MUSCATINE, Iowa — November was a bad month for air quality in Muscatine — at least when it came to sulfur dioxide.

As measured by the Iowa Department of Natural Resources’ Ambient Air Monitoring Group, the air quality index for Nov. 10 was off the charts.

The DNR’s measurement at a monitoring station in Musser Park that day showed 308.8 parts per billion for sulfur dioxide, or SO2, which works out to an air-quality index of more than 200.

That’s such a large measurement that the DNR said an air quality index is not defined for one-hour SO2 values greater than 304 parts per billion, or an air-quality index of 200.

The exceedence level for SO2 is 75.5 parts per billion, according to the National Ambient Air Quality Standards.

According to the Centers for Disease Control and Prevention website, sulfur dioxide in the air results primarily from activities associated with the burning of fossil fuels such as coal and oil at power plants or from copper smelting.

Possible health effects include breathing difficulties and burning in the nose and throat.

Jessica Brackett, executive director of Clean Air Muscatine, or CLAM, said that federal and state air quality monitoring agencies — the federal Environmental Protection Agency and the DNR — are working with area businesses and utilities in an effort to improve Muscatine’s air quality. The EPA has set a February 2013 deadline for the DNR to develop a plan for reducing air pollution in Iowa.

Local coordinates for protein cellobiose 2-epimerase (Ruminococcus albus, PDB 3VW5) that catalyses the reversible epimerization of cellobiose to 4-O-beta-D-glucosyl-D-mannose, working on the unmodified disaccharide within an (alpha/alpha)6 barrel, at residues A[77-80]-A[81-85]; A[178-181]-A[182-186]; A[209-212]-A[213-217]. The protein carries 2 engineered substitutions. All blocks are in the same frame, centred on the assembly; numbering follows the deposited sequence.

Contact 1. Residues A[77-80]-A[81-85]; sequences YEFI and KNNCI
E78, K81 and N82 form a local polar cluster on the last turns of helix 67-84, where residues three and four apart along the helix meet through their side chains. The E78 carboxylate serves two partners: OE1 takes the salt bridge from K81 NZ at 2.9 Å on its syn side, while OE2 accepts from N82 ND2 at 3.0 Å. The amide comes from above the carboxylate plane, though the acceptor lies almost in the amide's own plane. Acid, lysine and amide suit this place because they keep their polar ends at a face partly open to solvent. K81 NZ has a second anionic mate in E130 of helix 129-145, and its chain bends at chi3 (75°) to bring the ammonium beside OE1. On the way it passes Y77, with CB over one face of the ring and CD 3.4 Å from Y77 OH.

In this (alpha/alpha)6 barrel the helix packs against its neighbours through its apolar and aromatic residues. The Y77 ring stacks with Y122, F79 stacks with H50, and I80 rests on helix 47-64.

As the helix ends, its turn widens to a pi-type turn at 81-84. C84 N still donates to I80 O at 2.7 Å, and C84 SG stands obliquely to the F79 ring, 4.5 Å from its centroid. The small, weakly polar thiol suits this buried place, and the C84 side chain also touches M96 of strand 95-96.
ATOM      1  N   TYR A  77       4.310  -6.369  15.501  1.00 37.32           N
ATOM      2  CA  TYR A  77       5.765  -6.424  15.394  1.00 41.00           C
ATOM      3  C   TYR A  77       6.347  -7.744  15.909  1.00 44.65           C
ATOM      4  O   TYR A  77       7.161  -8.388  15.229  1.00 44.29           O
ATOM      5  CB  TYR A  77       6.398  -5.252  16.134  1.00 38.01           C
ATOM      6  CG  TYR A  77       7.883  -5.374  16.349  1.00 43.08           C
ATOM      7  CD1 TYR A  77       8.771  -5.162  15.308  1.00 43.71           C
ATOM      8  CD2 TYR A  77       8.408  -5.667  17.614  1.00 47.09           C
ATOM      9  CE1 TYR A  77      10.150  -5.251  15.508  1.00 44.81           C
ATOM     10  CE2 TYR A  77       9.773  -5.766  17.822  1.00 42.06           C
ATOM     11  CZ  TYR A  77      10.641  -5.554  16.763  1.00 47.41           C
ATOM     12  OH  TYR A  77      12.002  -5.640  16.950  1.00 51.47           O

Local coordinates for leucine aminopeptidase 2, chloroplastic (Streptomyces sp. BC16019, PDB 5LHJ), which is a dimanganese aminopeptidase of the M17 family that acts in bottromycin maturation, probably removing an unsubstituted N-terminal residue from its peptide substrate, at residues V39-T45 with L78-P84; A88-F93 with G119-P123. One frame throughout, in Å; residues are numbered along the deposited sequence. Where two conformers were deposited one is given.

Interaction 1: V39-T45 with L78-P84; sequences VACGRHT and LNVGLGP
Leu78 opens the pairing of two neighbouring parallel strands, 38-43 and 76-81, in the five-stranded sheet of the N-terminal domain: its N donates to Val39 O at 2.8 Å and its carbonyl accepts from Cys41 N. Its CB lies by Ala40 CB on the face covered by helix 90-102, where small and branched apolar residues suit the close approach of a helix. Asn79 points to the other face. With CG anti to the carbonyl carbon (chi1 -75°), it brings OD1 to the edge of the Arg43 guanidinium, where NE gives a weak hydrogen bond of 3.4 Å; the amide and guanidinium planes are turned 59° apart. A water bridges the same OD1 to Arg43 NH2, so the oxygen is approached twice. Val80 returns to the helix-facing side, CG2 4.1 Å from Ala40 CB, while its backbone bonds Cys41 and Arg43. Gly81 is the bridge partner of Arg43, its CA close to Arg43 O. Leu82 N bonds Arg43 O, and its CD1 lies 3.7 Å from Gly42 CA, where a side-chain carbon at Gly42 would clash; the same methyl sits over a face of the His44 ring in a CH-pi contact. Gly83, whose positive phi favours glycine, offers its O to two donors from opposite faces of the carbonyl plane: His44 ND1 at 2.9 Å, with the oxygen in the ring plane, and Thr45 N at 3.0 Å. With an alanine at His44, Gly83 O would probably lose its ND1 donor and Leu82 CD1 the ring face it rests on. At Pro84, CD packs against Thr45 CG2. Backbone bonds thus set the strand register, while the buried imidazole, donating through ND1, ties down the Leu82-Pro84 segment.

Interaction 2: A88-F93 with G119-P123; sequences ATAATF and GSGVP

Through Nov. 22, Muscatine exceeded National Ambient Air Quality Standards 35 times, virtually all the result of SO2 measurements.

In 2011 — the record year for exceedences — Muscatine exceeded the standards 36 times.

Muscatine had not experienced a PM2.5 exceedence (the smaller version of particulate matter, which can penetrate deep into the lungs) since April 29, which was before the countywide system was put in place.

“I check those, and I haven’t received any for Muscatine County since April,” Kelly said.

In April, CLAM held a workshop to help residents establish what’s called a Bucket Brigade, which uses homemade instruments to help generate data about which toxins are present in the air and, according to a CLAM media release, “gain a broader understanding of Muscatine air quality.”

Seven particle air samples throughout Muscatine and neighboring counties have been taken to date, Brackett said. Samples were analyzed for small particles.

Mark Chernaik, a staff scientist with Environmental Law Alliance Worldwide, an Oregon-based public interest group, said this of the Bucket Brigade testing: “The average air quality of the dataset exceeds both the U.S. EPA National Ambient Air Quality Standard and the World Health Organization’s annual air quality standards to PM2.5.”

“Our community has been promised air quality will improve,” Brackett said. “Testing done by Clean Air Muscatine shows additional pollutants that have not previously been brought to the attention of our community, and Iowa DNR testing shows this year’s exceedences have nearly reached the record high set in 2011.”